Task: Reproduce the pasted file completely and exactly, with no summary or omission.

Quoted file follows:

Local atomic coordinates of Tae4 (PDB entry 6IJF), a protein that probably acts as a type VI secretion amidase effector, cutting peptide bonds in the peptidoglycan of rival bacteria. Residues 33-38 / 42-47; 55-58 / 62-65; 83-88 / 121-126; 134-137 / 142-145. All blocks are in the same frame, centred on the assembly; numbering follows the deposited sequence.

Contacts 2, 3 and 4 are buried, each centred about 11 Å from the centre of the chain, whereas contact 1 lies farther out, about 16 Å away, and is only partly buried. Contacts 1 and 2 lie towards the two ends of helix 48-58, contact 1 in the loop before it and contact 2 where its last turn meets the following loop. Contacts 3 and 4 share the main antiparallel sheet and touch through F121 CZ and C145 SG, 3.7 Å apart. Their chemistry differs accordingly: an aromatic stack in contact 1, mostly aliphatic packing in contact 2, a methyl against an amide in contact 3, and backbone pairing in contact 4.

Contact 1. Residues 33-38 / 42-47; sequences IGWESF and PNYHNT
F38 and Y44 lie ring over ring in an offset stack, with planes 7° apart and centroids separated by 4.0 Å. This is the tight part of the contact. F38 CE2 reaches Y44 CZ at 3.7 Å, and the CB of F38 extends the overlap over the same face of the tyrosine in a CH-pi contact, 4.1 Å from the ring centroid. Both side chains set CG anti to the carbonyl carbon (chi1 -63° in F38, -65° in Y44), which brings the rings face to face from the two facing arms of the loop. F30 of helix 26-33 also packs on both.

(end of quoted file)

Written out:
Local atomic coordinates of Tae4 (PDB entry 6IJF), a protein that probably acts as a type VI secretion amidase effector, cutting peptide bonds in the peptidoglycan of rival bacteria. Residues 33-38 / 42-47; 55-58 / 62-65; 83-88 / 121-126; 134-137 / 142-145. All blocks are in the same frame, centred on the assembly; numbering follows the deposited sequence.

Contacts 2, 3 and 4 are buried, each centred about 11 Å from the centre of the chain, whereas contact 1 lies farther out, about 16 Å away, and is only partly buried. Contacts 1 and 2 lie towards the two ends of helix 48-58, contact 1 in the loop before it and contact 2 where its last turn meets the following loop. Contacts 3 and 4 share the main antiparallel sheet and touch through F121 CZ and C145 SG, 3.7 Å apart. Their chemistry differs accordingly: an aromatic stack in contact 1, mostly aliphatic packing in contact 2, a methyl against an amide in contact 3, and backbone pairing in contact 4.

Contact 1. Residues 33-38 / 42-47; sequences IGWESF and PNYHNT
F38 and Y44 lie ring over ring in an offset stack, with planes 7° apart and centroids separated by 4.0 Å. This is the tight part of the contact. F38 CE2 reaches Y44 CZ at 3.7 Å, and the CB of F38 extends the overlap over the same face of the tyrosine in a CH-pi contact, 4.1 Å from the ring centroid. Both side chains set CG anti to the carbonyl carbon (chi1 -63° in F38, -65° in Y44), which brings the rings face to face from the two facing arms of the loop. F30 of helix 26-33 also packs on both.